What does ‘old’ mean?I got a kick out of Mr. Appleyard's musings, and agree with most of what he says. I could nitpick, but I'm getting too old to nitpick. Too tired to.
The (Dove) campaign, promoted on giant billboards in big cities, is said to have added $1.2 billion to the value of the brand. But has it added anything to the value of age?
Almost certainly not …. Charles Saatchi, 63, will still race around Hoxton looking for young talent, women will still get Botoxed, and men will continue to apply Grecian 2000.
But not too tired to link to a post of mine from a year and a half ago:
It's okay to be gray.And now there's more:
As everyone knows, thanks to so many astute media pundits and marketing/advertising gurus, Baby Boomers think they're still teenagers and are horrified when they look in the mirror and see some hoary stranger in their forties or fifties. (And in a few months, many of these malicious apparitions will take the form of normal human beings in their sixties.) Botox! Hair coloring! These are the answers to that creepy, disingenuous image staring back at them.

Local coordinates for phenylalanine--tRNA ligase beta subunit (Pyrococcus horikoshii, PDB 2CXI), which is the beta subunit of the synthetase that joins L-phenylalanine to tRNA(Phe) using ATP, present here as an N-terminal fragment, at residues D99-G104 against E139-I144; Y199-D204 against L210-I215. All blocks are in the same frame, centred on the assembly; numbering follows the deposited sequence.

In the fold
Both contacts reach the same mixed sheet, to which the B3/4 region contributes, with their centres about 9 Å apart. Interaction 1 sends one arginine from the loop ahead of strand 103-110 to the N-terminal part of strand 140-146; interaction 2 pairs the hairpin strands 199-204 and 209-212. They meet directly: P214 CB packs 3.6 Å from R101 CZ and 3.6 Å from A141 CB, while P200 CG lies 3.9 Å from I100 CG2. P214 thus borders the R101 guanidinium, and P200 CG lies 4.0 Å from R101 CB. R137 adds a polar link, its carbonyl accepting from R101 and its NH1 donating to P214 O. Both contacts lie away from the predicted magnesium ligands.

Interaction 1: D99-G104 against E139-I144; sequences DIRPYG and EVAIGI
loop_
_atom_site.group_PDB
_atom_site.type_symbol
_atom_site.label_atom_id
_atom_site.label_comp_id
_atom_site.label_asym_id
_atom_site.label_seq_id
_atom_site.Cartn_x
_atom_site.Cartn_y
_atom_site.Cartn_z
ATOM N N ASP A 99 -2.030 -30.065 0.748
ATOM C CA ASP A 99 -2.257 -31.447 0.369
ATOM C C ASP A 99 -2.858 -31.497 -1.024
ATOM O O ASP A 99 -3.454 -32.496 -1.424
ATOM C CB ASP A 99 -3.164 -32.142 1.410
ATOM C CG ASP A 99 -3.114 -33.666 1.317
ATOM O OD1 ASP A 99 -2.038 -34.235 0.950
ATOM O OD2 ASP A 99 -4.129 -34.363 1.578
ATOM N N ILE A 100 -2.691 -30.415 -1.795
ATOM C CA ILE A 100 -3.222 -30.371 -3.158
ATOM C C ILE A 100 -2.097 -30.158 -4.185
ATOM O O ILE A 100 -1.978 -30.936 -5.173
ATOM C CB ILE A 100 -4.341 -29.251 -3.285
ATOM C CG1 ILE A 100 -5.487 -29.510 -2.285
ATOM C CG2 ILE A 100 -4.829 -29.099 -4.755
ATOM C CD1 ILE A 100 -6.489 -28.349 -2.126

Hooray for gray!Of course, I've yet to "apply Grecian 2000." That's because don't have any gray hair. All those streaks and patches of white are simply bleached by the sun.
Once upon a time, women would curse their gray hair and reach for the dye to cover it up. Or they'd eventually cave in and drench themselves in that ghastly purplish-blue rinse - the one that turns the shade of the Rocky Mountains at dusk. It was like the mark of the old age beast. But with salt falling on their heads like a blizzard, baby boomers are, as usual, opting to do it their way. So long, stigma, hello gray.
In fact, in the dead of winter in Seattle it grows bleached. Very strange phenomenon.